Fall, or Autumn, or – Summer’s Gone

(reposted, because you never read it)

There’s no question that I love summer, always did as a kid, having played baseball throughout childhood both little league and street league.  However, as blasphemous as it seems, there came a time when I was ready to go back to school.

There’s something about new shoes, jeans, long sleeve shirts, and a light jacket that turns me back into a 12-year old.  There’s something about picking out a new backpack, pens, erasers, and other school supplies that screams in smiles.  That’s probably why I became a teacher.  It doesn’t hurt to have an October birthday.

My first concert ever was 1978, Bruce Springsteen at the Capitol Theater in Passaic, NJ.  It was a nice October night, and I’ve been able to snag a copy of the same show on CD off E-bay 30 years later.  No, of course it wasn’t legal, but it’s gold, no doubt.

September through January, when school let out at 3pm, we ran home to change into play clothes and then headed to the town park for football.  If you had a shirt with any amount of green, it was just as good as a NY Jets jersey.  If blue, then you believed you were on the NY Giants. No other teams mattered.  We played until the 5 o’clock whistle blew, which was loud enough to hear at every corner through the square-mile town of Lyndhurst, NJ, only five short minutes from the Lincoln Tunnel.  Latecomers had to wait for an even number to join a team.  Nobody had an arm like Pete Miserak.  Nobody had the speed of Benny Esposito.  Nobody complained like Scott Lindskog.  Nobody knew everyone else’s touchdown totals like Mike Tesauro.  And nobody thinks about those days as much as I do.

(yes, i am in this picture somewhere)

I worry about kids today.  Those days taught us how to work with others, how to be fair when making teams, how to solve problems by watching defenses, when to stick to your guns on a controversial out-of-bounds call, and when to walk away when someone was too stubborn or about to call their big brother.  We learned simple math from keeping score and geometry from figuring out which trees marked the goal line and sidelines.  Today, kids shut themselves in the house with Nintendo, Playstation, Xbox, and whatever else is out there.   They don’t play together; they play against.  They’re too accustomed to hitting a “reset” button instead of working it out.  They sit back and wait for their parents, or parent, or guardian, or grandma to take care of everything for them.  They just aren’t willing to work, and nobody has shown them how to get things done for themselves.

You want to smell the greatest smell in the world?  If you’re north of the Mason-Dixon Line, go outside on the first Saturday in October at about 10am.  Feel which way the wind is coming from.  Lean back slightly, flare those nostrils, and slowly, deeply inhale.  It’s the closest I’ll ever get to a time machine.

48 thoughts on “Fall, or Autumn, or – Summer’s Gone

  1. I will do this on Saturday – this is a lovely post – nostalgic but also provides a teaching moment or two — I am now determined to get my media addicted kid out and about a little more (he is a young man, but it is never too late–when he comes home from college this weekend for Cdn Thanksgiving I think I am going to talk him into taking a hike–and you were the inspiration)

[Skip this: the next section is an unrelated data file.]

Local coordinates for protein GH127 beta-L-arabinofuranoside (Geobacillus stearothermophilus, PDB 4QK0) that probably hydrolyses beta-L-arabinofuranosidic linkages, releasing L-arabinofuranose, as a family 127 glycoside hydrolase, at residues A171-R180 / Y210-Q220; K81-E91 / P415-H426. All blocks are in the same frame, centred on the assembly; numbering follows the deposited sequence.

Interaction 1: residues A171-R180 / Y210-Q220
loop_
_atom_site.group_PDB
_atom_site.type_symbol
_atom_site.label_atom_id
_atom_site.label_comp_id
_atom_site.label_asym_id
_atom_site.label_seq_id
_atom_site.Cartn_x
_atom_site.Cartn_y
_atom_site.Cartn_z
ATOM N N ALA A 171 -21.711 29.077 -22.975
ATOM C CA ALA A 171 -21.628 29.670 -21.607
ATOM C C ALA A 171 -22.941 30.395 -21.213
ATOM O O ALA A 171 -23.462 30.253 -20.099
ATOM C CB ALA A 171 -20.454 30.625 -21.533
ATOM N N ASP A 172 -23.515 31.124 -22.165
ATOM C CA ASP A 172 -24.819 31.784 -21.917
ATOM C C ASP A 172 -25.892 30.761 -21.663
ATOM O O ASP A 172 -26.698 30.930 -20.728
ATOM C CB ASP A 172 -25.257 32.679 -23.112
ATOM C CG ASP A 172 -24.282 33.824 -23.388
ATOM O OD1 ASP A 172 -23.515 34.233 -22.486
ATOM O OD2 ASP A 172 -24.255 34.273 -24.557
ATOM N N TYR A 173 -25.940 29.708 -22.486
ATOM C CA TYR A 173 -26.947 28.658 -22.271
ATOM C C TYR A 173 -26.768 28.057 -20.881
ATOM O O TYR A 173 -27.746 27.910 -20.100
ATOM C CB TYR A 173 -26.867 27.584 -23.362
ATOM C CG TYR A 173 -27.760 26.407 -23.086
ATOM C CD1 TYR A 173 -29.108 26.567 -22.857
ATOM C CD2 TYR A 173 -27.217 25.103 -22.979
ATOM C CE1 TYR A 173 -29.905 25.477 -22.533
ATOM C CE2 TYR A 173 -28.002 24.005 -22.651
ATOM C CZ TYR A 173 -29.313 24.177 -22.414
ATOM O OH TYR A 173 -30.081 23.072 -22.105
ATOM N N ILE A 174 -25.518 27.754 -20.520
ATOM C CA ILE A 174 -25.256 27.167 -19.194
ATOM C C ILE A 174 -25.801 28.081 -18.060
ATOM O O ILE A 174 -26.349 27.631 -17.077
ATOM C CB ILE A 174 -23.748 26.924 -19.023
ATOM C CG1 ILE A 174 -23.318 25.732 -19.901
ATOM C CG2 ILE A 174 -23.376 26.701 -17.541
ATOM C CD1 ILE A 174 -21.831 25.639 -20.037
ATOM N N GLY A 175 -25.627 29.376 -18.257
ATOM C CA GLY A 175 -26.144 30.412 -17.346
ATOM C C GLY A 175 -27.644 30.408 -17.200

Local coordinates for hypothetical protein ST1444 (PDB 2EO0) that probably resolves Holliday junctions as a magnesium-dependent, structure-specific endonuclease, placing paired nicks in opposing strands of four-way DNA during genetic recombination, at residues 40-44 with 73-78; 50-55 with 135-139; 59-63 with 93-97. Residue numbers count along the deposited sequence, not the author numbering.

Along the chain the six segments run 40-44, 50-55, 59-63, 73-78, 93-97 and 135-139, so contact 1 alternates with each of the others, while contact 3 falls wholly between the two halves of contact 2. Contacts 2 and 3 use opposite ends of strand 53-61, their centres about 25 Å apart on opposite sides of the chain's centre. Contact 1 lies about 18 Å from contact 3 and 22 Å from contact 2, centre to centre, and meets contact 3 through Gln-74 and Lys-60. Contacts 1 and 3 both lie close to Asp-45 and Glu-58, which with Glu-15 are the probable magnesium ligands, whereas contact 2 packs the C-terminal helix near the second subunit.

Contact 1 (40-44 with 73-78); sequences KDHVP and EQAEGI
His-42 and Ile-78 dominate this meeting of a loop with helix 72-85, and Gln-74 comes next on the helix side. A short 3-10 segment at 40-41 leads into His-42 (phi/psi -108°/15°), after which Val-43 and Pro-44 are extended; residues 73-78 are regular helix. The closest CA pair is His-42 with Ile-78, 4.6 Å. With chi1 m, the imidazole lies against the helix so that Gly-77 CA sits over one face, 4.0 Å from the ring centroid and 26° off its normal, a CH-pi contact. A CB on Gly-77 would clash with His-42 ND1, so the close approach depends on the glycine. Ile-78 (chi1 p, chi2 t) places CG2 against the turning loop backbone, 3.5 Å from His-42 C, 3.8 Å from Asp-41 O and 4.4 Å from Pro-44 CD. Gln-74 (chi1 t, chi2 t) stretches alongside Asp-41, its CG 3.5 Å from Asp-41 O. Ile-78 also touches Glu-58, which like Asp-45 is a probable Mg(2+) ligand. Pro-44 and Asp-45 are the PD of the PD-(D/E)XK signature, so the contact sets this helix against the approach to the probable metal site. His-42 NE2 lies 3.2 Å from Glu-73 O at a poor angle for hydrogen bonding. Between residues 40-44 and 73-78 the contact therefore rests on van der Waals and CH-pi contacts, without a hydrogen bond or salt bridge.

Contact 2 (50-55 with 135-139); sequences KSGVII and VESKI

2. A lot of thoughts here. I too recall all the games we played outside … yet I see so little of that today … and yes, that’s sad. Meanwhile, on the first Saturday of October this year, I hope to be at a college football game … and hopefully not in the rain.

    Off topic – Receive you FP notice yet?

  3. This post gave me a warm feeling on a particularly awful morning I have had. I am so wishing I was north of the Mason-Dixon line so I could take a big whiff of that smell. We don’t really have a proper fall down here in the Gulf.

    Are you going to tell us which one is you in the picture, or am I going to have to take a guess?

  4. All of those screaming smiles are probably what launch a lot of people into teaching, don’t you think? It’s the love of it all directing hearts to teach… and then reality starts weaving in and changing it all…with parents and teacher conferences : ) But, there is always that one or two or more really great kids that keep inspiring you. I taught pre K …until I escaped.

  5. Your first concert experience – amazing!
    You know when we start talking about “kids today” we’re getting old.
    Been chilling out to Prove It All night for the past ten mins 🙂

  6. Fall is my favorite season, pretty much tied with spring. I’m just on the south side of the Mason-Dixon line, but Saturday’s supposed to be mid-70s with a cold front coming in that night. It’ll feel like fall. 🙂

  7. Just heading into summery weather now and I’m not looking forward to it. For me summer always means stress as I live in a bushfire prone area. A little bit less cold will be pleasant though, for a couple of months at least.

  8. Aww, Autumn is my favorite season, but we don’t have it here in the Philippines. *sad.* I really, really want to experience autumn someday. It’s a part of my bucket list.

    And oh, seems like you had an amazing childhood. I love the last photo you posted. (Back to the Future) 😀

    • When I think about what kids face today growing up, I agree. I had a great childhood. The biggest complaint I can come up with is that my father was a little rough on me at times. But in some ways his Roughness made me better able to handle things that I would eventually deal with down the road. Other than my mother passing away when I was 22, my life has been rather uneventful but in a good way.

  9. Pingback: #fridayfictioneers – 5/10/12 – The End of Summer « Sarah Ann Hall

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